See also: Session

English edit

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Etymology edit

From Middle English session, from Old French session, from Latin sessiō (a sitting), from sedeō (sit).

Pronunciation edit

Noun edit

session (plural sessions)

  1. A period devoted to a particular activity, e.g. the annual or semiannual periods of a legislative body (that together comprise the legislative term) whose individual meetings are also called sessions.
    a training session
    "Are we having a recording session?" / "Yes. We've even got some session musicians to provide some brass."
    • 2009, Michael Otto with Stefan G. Hofmann, Avoiding Treatment Failures in the Anxiety Disorders, page 137:
      Alternatively, if the patient is stuck ritualizing before session, then the therapist might want to create contingencies that might help the patient come in on time
  2. A meeting of a council, court, school, or legislative body to conduct its business.
    This court is now in session.
  3. (computing) The sequence of interactions between client and server, or between user and system; the period during which a user is logged in or connected.
    Logging out or shutting down the computer will end your session.
  4. (cricket) Any of the three scheduled two hour playing sessions, from the start of play to lunch, from lunch to tea and from tea to the close of play.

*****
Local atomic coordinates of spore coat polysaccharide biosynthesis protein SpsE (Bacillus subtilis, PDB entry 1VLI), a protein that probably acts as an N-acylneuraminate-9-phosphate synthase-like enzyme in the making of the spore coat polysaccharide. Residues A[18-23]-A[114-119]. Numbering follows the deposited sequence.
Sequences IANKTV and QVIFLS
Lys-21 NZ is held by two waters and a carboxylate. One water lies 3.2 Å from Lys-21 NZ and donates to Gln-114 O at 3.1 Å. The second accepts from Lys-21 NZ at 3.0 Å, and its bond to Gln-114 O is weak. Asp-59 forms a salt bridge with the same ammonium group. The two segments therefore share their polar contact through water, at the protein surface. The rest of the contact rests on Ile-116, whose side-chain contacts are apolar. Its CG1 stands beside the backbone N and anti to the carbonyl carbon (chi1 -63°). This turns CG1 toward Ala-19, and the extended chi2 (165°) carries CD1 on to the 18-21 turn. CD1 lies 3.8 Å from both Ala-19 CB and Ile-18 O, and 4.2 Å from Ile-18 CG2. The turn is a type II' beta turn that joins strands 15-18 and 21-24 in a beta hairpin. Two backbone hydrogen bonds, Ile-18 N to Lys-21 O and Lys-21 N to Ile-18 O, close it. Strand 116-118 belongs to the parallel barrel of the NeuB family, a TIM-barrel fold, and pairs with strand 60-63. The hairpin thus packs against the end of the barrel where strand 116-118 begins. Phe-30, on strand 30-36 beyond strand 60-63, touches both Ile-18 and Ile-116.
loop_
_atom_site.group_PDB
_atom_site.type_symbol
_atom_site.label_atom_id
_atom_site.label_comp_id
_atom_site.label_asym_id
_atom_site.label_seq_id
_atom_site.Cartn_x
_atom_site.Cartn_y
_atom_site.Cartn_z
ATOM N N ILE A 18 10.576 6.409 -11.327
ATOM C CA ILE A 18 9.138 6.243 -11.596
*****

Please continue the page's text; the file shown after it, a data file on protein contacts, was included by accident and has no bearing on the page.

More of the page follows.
5. (obsolete) The act of sitting, or the state of being seated.
  6. (music) Ellipsis of jam session.
  7. (education) An academic term
  8. (beer) An extended period of drinking, typically consuming beer with low alcohol content.

Hyponyms edit

Derived terms edit

Translations edit

Verb edit

session (third-person singular simple present sessions, present participle sessioning, simple past and past participle sessioned)

  1. (music) To hold or participate in a jam session with other musicians.
    • 2009 May 3, Virginia Heffernan, “World Music”, in New York Times[1]:
      “I downloaded a clip from a drummer, who I now realize is Bernard Purdie, who has sessioned on all kinds of records,” he said.

Anagrams edit

Finnish edit

Noun edit


  1. genitive singular of sessio

French edit

Etymology edit

Inherited from Old French session, borrowed from Latin sessiōnem.

Pronunciation edit

Noun edit

session f (plural sessions)

  1. session, period
  2. (computing) session

Related terms edit

Further reading edit

Old French edit

Etymology edit

Borrowed from Latin sessiō, sessiōnem.

Noun edit

session oblique singularf (oblique plural sessions, nominative singular session, nominative plural sessions)

  1. sitting; session (of a court, a committee, etc.)

Descendants edit

  • French: session
  • Middle English: session

Swedish edit

Noun edit

session c

  1. a session (period with meetings, or training sessions and the like by extension)
    vara i session
    be in session
  2. a session (meeting)

Declension edit

Declension of session 
Singular Plural
Indefinite Definite Indefinite Definite
Nominative session sessionen sessioner sessionerna
Genitive sessions sessionens sessioners sessionernas

References edit